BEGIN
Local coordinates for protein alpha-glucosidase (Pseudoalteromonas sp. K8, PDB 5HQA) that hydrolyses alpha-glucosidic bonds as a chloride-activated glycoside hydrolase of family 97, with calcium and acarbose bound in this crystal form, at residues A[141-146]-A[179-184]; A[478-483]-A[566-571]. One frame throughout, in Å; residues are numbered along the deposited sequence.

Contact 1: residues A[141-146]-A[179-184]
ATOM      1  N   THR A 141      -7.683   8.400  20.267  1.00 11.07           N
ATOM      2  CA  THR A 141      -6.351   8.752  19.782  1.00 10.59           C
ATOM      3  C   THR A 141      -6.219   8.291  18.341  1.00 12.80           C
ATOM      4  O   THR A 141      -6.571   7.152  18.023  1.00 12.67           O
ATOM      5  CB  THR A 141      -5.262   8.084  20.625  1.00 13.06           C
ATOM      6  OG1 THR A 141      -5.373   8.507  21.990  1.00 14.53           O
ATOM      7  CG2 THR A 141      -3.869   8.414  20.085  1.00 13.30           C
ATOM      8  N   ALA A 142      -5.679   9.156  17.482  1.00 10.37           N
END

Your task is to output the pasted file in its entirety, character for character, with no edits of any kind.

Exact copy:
Local coordinates for protein alpha-glucosidase (Pseudoalteromonas sp. K8, PDB 5HQA) that hydrolyses alpha-glucosidic bonds as a chloride-activated glycoside hydrolase of family 97, with calcium and acarbose bound in this crystal form, at residues A[141-146]-A[179-184]; A[478-483]-A[566-571]. One frame throughout, in Å; residues are numbered along the deposited sequence.

Contact 1: residues A[141-146]-A[179-184]
ATOM      1  N   THR A 141      -7.683   8.400  20.267  1.00 11.07           N
ATOM      2  CA  THR A 141      -6.351   8.752  19.782  1.00 10.59           C
ATOM      3  C   THR A 141      -6.219   8.291  18.341  1.00 12.80           C
ATOM      4  O   THR A 141      -6.571   7.152  18.023  1.00 12.67           O
ATOM      5  CB  THR A 141      -5.262   8.084  20.625  1.00 13.06           C
ATOM      6  OG1 THR A 141      -5.373   8.507  21.990  1.00 14.53           O
ATOM      7  CG2 THR A 141      -3.869   8.414  20.085  1.00 13.30           C
ATOM      8  N   ALA A 142      -5.679   9.156  17.482  1.00 10.37           N